The past series of articles discussed everything leading up to the actual air-bag lift. This article will focus on the lift itself. The lift must be carefully orchestrated to ensure it is performed safely and efficiently. Members must confirm they have gathered all of the essential equipment and each member’s role has been clearly assigned.
As reviewed in previous articles, all of the critical extrication equipment should be brought to the lift site. Members must verify that the air-bag system is fully assembled and any additional bags, hoses, shutoffs and air supplies are readily accessible. Members must also evaluate the amount of cribbing on hand to confirm that there is enough staged to crib the height of the load during the rescue operation and to further support the load after it is lifted.
Members should have the necessary EMS equipment ready for treating a severely injured patient and for safely removing the patient from the lift site. Equipment considerations are EMS bags, splints, C-collars, backboards and Stokes baskets.
As with any incident there should be a clearly defined incident command structure. There are a few roles at an air-bag operation that are similar to those at a fire incident, such as the incident commander and the safety officer. In addition to the standard incident command roles, there are many specialty roles that are vital to the success of the operation.
The incident commander (IC) is in charge of the overall operation. The IC should ensure that the appropriate resources are on scene, and crews are being assigned and managed appropriately.
The safety officer at an air-bag operation should focus on the “big picture” of the incident. The safety officer should evaluate the placement of equipment and confirm that all hazards are mitigated prior to the start of the operation. The safety officer should be in a position that offers an unobstructed view of the load that is being lifted. Once lifting operations have commenced, the safety officer monitors the conditions and activities to watch for any shifting of the load, to make sure the load is being cribbed appropriately and to assure members are not unnecessarily being placed in the hazard zone. Any perceived safety concerns or requirements are reported directly to the IC.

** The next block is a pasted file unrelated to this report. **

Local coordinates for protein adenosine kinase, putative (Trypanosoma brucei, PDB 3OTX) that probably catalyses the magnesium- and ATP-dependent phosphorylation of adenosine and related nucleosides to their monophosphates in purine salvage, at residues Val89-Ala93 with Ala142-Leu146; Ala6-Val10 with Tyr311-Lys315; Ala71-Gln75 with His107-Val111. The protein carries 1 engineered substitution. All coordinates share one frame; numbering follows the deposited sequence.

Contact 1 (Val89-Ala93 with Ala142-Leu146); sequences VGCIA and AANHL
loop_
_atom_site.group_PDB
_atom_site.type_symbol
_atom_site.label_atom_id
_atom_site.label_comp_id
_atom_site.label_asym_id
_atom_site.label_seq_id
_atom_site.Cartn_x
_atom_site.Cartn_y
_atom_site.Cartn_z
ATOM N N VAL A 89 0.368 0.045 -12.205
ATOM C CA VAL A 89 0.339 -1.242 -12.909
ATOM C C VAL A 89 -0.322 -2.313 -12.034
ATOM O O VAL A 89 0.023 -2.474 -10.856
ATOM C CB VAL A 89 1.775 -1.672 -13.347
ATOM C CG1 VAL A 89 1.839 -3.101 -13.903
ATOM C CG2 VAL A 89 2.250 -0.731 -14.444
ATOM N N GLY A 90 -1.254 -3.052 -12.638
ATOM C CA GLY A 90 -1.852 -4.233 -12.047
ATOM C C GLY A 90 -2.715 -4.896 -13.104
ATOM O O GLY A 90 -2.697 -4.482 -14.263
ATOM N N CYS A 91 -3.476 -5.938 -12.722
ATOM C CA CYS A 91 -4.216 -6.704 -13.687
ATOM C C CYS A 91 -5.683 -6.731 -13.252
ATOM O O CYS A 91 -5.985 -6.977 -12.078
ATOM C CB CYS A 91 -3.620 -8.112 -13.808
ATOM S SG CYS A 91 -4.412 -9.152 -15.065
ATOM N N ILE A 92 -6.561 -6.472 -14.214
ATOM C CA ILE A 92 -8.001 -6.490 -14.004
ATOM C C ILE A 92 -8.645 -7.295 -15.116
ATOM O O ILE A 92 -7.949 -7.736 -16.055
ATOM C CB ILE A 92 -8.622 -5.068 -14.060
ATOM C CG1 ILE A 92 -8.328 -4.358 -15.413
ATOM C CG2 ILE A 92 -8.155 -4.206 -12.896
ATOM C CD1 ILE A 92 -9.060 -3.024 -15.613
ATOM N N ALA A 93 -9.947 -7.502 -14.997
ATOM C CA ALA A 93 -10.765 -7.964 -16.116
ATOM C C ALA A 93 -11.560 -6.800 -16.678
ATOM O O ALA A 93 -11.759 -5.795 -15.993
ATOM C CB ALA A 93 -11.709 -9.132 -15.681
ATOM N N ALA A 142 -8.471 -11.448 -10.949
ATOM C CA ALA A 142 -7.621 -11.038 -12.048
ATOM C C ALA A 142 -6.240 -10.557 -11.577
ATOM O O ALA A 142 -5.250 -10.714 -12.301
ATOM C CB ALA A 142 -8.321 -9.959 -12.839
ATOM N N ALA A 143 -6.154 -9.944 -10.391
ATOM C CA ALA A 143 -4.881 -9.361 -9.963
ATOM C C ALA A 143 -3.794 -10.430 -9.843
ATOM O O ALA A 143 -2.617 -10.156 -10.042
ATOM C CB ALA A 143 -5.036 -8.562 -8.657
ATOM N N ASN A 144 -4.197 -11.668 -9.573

A medical officer should be assigned to supervise the medical aspect of the operation. The medical officer or their designee should be near the patient to assess his/her status and injuries. If the victim has crush injuries, it may be necessary to start treatment prior to the completion of the extrication process. The medical officer might end up providing stabilization to the affected body part during the lift operation. The medical officer should verify that appropriate EMS equipment and personnel are ready for victim removal. It is also essential that the medical officer confirm that an ambulance or helicopter is on scene and ready for patient transport.
The lift officer is in charge of the actual lifting operation and gives the command to inflate the air bags. It is critical to have only one person giving commands for the lift to avoid confusion from conflicting orders. The lift officer should be close to the victim and monitor the amount of lift needed to free the victim. If scene conditions do not allow the lift officer to be right with the victim, there should be voice contact with the medical officer who is with the patient.
The control person carries out the orders of the lift officer and runs the air-bag controls upon those orders. The control person should be positioned as far back from the immediate hazard zone as possible, but close enough to be in voice contact with the lift officer (Photo 1). The control person should monitor the pressure in the bags to confirm that the bottom bag is inflated to a lesser percentage than the top bag. This lower inflation allows the bags to be more stable by having the harder upper bag nest into the softer lower bag.